by Olivia Shenken
Attend to the minor miracles. They will not call out to be seen.
Like listening to the shuffle of fabric on fabric, texture on skin, as I fold and hang my clothes. I’m de-entropising my room, shrinking piles of clothes like levelled hills, grass and earth carefully shifted by attentive implements, sensitive hands sifting through pockets. Like touching the woollen softness of scarves and jumpers. The clink, slide and rattle of rearranging clothes-hangers. This gentle language of domesticity smooths the edges of my internal spaces. The whispers of familiar objects are warm caresses.
Like clouds. Just clouds. Pods of sky-whales, scudding across the high depths, lit like pearls on the blue dome of air. Pink and gold like summer fruit, or the soft skin of graceful women in old paintings.
Out on a walk, a schoolboy carrying a guitar-case pauses to pet my dog, ruffles his fur. He smiles and says thank you. Why not smile, too?
Sitting on the couch, my dog moves closer to me, to rest beside me without any beckoning. His shorn fur is like clear music on my skin. He takes little breaths entirely proportionate to his size.
I try to focus on just one sense, or two. Close my eyes and listen to cars going by, displacing air, overlaid with the whistle of wind in the trees, the shaking of branches. Horns in the distance, helicopters, birdsong. My own breathing.
My hair drip-dries, and I watch the tiny globes of water as they slide down individual strands, and fall with a pat. They leave behind a small darkened spot, a shadow, where they fall and are absorbed into the ground.
The tree outside my window fades red to green, from top to bottom, like an apple. The very tips of the highest twigs have just begun to lose their leaves, bared like unpainted fingernails. Autumn is a time when stopping to look and consider pays off tenfold. Everything changes so slightly from sunrise to sunrise.
The prince of small pleasures is a hot mug of tea. It feeds all the senses. Warmth on skin, steam that fogs up glasses. It has a steadying taste; its scent is calming. The process of preparing tea is accompanied by a minute orchestra of sound. The bubbling kettle, the click as it boils, the pour of water. If the mug is too hot to really hold at first, I skim a finger around the edge to hear the music of the glazed rim. When you can cradle your hands around it, the heat fires the clay of your skin. Maybe it feels so good because it reminds you that you are, after all, only porcelain.
My niece, three years old, compliments my nail-polish. I did that myself. I ask her if she likes my haircut, and she says no. Sometimes she runs to hug me when she sees me, overflowing my heart like an old washing machine set a little too high.
Even when I’m with others, I sometimes feel alone in crowds. But watch – I look at the strangers around me and find something to quiet my thoughts: people looking out for each other, wearing nice clothes, having fun. That doesn’t always work, though. People have motives you can’t predict.
The inanimate world is quieter in its intentions. Better sometimes to situate yourself not as a person among people, but as a person within an environment, just taking it in.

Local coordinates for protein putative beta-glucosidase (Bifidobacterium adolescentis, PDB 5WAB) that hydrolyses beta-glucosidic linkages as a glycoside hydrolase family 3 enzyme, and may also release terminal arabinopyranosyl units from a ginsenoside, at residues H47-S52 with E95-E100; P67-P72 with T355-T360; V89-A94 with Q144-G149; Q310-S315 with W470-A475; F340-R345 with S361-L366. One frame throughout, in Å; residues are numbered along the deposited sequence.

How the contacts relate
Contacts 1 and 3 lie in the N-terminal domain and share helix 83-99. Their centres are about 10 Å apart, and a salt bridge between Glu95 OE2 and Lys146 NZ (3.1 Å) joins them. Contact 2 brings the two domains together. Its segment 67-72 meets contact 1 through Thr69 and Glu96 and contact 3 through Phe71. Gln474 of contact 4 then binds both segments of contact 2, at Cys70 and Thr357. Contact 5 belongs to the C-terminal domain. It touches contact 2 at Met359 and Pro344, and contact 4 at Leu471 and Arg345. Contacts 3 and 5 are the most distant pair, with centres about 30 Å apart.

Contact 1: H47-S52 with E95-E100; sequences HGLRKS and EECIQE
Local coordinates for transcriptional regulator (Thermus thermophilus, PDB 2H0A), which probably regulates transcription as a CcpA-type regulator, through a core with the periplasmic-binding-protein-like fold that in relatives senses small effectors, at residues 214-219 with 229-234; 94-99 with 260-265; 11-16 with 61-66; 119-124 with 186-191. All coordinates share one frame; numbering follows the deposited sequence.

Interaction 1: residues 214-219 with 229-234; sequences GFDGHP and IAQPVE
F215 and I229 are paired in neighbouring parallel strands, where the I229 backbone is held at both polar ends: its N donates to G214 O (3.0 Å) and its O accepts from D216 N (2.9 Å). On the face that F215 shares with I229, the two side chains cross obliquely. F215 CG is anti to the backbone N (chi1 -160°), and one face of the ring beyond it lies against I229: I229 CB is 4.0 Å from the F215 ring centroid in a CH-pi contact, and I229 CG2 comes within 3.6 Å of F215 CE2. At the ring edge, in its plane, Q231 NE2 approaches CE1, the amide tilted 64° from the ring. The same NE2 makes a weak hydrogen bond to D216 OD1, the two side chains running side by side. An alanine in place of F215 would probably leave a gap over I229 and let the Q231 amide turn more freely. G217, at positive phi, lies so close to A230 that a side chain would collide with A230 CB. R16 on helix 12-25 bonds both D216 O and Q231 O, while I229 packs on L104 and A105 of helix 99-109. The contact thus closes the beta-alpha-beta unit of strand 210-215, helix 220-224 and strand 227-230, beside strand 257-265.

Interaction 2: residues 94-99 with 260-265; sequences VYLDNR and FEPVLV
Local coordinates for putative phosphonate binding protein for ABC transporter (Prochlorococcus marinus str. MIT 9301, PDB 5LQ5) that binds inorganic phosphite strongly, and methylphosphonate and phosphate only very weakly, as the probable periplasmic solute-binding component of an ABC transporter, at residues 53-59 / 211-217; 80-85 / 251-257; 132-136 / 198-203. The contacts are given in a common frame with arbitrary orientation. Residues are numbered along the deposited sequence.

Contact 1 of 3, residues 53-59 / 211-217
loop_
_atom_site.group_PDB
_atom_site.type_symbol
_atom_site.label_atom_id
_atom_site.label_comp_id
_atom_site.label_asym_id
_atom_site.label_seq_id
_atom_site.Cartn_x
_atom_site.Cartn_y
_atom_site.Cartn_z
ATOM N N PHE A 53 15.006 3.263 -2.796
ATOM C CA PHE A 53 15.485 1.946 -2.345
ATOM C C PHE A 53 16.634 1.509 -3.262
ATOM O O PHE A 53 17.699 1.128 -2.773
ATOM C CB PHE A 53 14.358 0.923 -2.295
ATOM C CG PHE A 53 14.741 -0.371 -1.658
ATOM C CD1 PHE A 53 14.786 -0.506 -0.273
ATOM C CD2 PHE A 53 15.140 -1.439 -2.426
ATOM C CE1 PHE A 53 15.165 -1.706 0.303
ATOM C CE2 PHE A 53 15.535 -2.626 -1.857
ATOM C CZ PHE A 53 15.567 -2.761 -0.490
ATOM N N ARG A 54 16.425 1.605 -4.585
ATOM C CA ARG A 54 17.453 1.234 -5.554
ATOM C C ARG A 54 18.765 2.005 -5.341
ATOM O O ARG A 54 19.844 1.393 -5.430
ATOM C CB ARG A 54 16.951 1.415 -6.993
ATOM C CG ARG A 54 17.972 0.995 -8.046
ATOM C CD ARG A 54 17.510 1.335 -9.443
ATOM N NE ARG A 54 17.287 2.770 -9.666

It’s tempting to envelop yourself in fantasies, escape this world by creating new ones. And that can help, too. Let it help, if it does. But be wary, because habits are hard to break. If you fantasise every day about something or someone, and then one day that thing isn’t there anymore – if one day, that person disappears… like I said, habits can be hard to break. You need fantasy a little less if you can love the now, just a little bit.
Sometimes the small wonders are hard to find. Impossible. The whole world of senses is blinded, and all the input of touch and taste, of scent and sight and sound, is blunted, cut off, poisoned and acrid. I know that. I won’t lie to you about it. The weight in your chest, the ringing in your ears, the shortness of breath. Fearing yourself, hating yourself, drowning in yourself. For some of you, your suffering may be rooted in your body, which you cannot escape. There’s no key to unlock that house of bones. Being present in it, tapping into what it senses and how it feels, might be too painful. And that’s okay.
But, if you can, when you can – when there’s a small pocket of energy to spare – try to love the small things. Just a little bit at a time. If one time turns into more, it will slowly become a habit. Keep going. A small habit like that may be part of what keeps you going someday. And maybe that will ease your course out of the pit – perhaps not a ladder, but a few shallow handholds. Or even just an incline that’s slightly less steep.
Allowing yourself to love the world around you is a kind of self-love. If you can love the light from a desk-lamp, the sound of birdsong, your own breathing – then why not love your reflection? If autumn leaves and twilight skies can pen a love letter to you, then why not love yourself? If you can forgive the pouring rain, breathe in the scent it leaves on the grass, let it sing you a lullaby as it dances to the earth from the clouds – then why not forgive yourself?
If that’s true – the more you love the small things, the more you love yourself – why not try? It’s hard at first. I can’t tell you what to do, what to love, what will work for you. I’m only a case study for myself, and who knows where I’ll end up, or even where I am now. But I don’t think this advice will hurt you. It can’t hurt to see the little wonders – they are too small to cause much offence.
But if you let them, they can lend you some small warmth, some comfort, a moment of partial respite – like a warm cup of tea cradled in your hands.
This piece was published in print as part of Lot’s Wife Edition 4.